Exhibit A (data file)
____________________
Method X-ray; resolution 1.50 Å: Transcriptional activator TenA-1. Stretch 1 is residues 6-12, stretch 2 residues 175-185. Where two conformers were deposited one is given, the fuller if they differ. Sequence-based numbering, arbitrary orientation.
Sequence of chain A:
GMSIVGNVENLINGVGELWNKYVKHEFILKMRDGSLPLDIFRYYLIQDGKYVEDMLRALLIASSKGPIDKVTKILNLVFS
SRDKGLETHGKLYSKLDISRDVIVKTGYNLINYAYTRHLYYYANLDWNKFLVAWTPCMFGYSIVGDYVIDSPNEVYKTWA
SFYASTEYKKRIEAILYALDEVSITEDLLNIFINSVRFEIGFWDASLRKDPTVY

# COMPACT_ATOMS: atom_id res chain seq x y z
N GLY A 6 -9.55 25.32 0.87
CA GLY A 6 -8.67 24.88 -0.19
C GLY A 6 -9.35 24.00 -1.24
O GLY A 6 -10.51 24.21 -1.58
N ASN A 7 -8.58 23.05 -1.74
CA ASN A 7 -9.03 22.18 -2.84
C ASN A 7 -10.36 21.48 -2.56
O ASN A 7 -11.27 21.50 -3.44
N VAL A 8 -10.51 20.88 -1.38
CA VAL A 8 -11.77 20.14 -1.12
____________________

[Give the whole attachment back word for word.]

Method X-ray; resolution 1.50 Å: Transcriptional activator TenA-1. Stretch 1 is residues 6-12, stretch 2 residues 175-185. Where two conformers were deposited one is given, the fuller if they differ. Sequence-based numbering, arbitrary orientation.
Sequence of chain A:
GMSIVGNVENLINGVGELWNKYVKHEFILKMRDGSLPLDIFRYYLIQDGKYVEDMLRALLIASSKGPIDKVTKILNLVFS
SRDKGLETHGKLYSKLDISRDVIVKTGYNLINYAYTRHLYYYANLDWNKFLVAWTPCMFGYSIVGDYVIDSPNEVYKTWA
SFYASTEYKKRIEAILYALDEVSITEDLLNIFINSVRFEIGFWDASLRKDPTVY

# COMPACT_ATOMS: atom_id res chain seq x y z
N GLY A 6 -9.55 25.32 0.87
CA GLY A 6 -8.67 24.88 -0.19
C GLY A 6 -9.35 24.00 -1.24
O GLY A 6 -10.51 24.21 -1.58
N ASN A 7 -8.58 23.05 -1.74
CA ASN A 7 -9.03 22.18 -2.84
C ASN A 7 -10.36 21.48 -2.56
O ASN A 7 -11.27 21.50 -3.44
N VAL A 8 -10.51 20.88 -1.38
CA VAL A 8 -11.77 20.14 -1.12